Getting to know our Fellows: Q&A with Jo Bland

After over 20 years of working in internal comms, Jo Bland, head of strategic engagement and internal communications at NHS Digital, has received a Fellowship in the profession. She tells us why becoming an IoIC Fellow was important to her and shares her advice for internal communicators in the early stages of their careers.

14 Jun 2022
by Jo Bland

Why did you choose to pursue a Fellowship with IoIC?

A few years ago, I helped someone with their IoIC Fellowship application, and it piqued my interest. I looked further into it; the process is rigorous and it really made me reflect on my contribution to internal communication and the work I’ve been involved in over for two decades.

Fellowship is such a great way to recognise the contribution I’ve had the opportunity to make in internal communication, both personally and professionally. It recognises the breadth of work I’ve been involved in, the expertise I’ve developed and my role in developing the profession. I was overjoyed when I found out I had been successful!

Why are you passionate about internal comms?

My first taste of being in a real internal comms environment was working for the Scottish government, post-devolution. It was such an exciting place to be. There were so many challenges to navigate and I saw an opportunity to create and shape an IC strategy and build meaningful new channels.

It was a brilliant time and I really enjoyed the role. I met so many great people, learned so much about the strategic value of internal communication and creating inclusive, accessible communications, and the pace of the work was challenging and fresh every day. Internal communication is a distinct part of the communications jigsaw and the excitement it brings has never left me.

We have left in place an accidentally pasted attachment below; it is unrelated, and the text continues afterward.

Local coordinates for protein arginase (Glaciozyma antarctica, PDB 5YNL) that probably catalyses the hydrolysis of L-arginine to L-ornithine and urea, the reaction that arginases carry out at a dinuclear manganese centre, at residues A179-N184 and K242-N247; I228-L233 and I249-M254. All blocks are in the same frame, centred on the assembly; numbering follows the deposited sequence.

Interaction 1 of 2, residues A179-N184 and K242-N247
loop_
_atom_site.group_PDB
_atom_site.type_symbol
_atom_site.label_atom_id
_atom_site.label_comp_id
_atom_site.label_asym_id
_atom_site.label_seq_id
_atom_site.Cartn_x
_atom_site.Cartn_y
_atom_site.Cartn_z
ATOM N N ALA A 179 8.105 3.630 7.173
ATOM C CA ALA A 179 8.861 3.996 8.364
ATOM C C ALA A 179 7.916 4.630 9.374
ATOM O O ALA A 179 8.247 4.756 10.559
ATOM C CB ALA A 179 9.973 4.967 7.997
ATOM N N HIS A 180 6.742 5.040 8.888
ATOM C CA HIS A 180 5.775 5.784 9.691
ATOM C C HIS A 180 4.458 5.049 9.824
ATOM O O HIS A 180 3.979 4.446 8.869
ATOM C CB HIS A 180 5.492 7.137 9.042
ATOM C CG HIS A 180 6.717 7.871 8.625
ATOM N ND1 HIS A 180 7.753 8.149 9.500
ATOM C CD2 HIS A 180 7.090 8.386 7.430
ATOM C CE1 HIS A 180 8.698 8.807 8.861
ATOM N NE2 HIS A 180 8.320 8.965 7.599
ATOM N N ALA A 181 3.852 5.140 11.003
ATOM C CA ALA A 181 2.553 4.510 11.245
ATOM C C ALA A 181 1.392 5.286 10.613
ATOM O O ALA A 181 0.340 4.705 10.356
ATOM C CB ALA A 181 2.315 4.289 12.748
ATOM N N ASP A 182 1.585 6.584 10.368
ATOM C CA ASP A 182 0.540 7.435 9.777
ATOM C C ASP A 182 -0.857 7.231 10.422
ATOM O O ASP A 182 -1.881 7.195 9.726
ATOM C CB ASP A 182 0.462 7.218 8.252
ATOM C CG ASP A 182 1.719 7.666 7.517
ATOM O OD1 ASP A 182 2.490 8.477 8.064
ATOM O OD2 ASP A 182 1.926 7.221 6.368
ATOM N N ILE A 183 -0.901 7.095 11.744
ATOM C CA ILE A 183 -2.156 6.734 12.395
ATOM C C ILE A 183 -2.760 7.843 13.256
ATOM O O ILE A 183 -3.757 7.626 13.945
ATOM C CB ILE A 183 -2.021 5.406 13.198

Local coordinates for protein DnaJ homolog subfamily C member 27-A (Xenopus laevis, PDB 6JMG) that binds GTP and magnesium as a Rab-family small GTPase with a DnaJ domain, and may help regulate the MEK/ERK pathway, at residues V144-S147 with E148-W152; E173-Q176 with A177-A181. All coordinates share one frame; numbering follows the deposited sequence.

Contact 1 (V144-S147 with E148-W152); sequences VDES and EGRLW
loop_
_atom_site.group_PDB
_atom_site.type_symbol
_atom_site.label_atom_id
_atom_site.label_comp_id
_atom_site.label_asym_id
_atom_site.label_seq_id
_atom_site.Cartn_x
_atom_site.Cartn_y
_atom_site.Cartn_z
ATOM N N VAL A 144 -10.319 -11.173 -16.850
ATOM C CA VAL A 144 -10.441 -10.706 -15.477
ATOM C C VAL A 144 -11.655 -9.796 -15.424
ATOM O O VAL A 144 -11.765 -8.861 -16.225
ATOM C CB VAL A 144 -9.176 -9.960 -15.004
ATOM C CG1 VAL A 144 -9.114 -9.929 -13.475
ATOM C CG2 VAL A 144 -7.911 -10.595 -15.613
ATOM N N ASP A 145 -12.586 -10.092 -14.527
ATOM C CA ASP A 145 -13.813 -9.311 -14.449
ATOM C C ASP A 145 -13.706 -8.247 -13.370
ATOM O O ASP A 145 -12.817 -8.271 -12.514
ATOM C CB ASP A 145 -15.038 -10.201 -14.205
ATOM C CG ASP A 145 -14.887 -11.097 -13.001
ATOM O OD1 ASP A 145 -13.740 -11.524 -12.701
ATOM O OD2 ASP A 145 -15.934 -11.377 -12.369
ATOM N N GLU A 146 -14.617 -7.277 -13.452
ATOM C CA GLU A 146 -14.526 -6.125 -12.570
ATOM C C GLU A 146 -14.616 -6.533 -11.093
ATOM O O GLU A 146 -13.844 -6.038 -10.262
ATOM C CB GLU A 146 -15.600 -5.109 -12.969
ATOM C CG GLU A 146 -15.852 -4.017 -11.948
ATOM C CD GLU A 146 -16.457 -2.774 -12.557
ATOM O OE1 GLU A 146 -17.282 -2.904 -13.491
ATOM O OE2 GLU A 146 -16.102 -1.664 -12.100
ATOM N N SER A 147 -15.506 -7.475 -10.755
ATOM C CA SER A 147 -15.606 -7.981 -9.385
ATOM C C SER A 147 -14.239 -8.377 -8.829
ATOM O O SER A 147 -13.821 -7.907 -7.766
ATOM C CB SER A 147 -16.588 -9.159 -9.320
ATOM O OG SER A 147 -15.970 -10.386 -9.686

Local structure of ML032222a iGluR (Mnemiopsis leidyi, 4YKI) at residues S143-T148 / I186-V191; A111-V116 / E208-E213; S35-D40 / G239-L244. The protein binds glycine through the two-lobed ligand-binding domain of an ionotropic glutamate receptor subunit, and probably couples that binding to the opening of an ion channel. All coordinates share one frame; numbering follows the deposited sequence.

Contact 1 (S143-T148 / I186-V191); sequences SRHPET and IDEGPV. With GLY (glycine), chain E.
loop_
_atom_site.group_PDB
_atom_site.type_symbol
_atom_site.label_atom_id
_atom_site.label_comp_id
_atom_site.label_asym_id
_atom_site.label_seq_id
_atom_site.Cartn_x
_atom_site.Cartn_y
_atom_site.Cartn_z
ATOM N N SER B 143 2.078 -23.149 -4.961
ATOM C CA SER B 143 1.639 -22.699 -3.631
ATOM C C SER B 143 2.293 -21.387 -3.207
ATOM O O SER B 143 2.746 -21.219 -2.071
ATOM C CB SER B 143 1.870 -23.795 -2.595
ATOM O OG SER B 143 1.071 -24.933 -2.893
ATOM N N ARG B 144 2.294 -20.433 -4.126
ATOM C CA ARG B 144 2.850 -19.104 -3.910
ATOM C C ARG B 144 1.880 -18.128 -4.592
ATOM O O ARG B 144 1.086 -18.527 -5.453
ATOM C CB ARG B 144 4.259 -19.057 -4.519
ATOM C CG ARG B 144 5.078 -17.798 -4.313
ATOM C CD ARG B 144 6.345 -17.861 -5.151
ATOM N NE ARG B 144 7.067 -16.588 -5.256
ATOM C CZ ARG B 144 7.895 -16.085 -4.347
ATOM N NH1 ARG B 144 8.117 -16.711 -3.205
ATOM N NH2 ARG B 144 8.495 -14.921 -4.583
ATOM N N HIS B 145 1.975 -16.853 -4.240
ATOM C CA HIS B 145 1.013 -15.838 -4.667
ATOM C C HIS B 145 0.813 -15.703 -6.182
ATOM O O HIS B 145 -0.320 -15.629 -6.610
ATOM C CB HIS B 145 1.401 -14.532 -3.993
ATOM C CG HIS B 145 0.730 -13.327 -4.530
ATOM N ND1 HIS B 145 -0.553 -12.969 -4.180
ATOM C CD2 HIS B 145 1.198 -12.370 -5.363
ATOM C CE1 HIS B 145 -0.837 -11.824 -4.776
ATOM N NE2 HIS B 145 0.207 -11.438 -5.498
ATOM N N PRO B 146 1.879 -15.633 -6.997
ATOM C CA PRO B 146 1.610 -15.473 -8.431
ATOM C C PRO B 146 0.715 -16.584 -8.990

Having over two decades of experience, what advice would you give to an internal communicator who is at the beginning of their career?

Professional study is really important. Understanding the theory and principles gained through internal communication-specific qualifications make it easier to build a base level of understanding that will help you thrive in the role.

I would also encourage anyone early on in their career to make the most of opportunities that allow them to try out the role in different environments. Knowing what it’s like to work in small and large teams, in the public and private sector and also across different industries will give you greater exposure and make you a more well-rounded internal communicator.

What advice do you have for all internal communicators when it comes to professional development?

Get into the habit of continuous professional development – it’s essential. Internal communication is continually changing because our stakeholders, our audience, the environment we operate in and changes in technology are ever-changing.  When I started in IC, people didn’t routinely have mobile phones or social media! Expectations change and our society changes, and it’s IC’s job to keep up with that.

Constantly adding to your body of knowledge – no matter how long you’ve been in the profession – is crucial.

Having access to IoIC’s resources and training is invaluable. It’s on the cutting edge of what’s happening within internal communications – the latest thinking, case studies and learning opportunities. I always signpost people who are new to IC to the IoIC, so that they can use the wealth of knowledge and connections available to support their own professional development.

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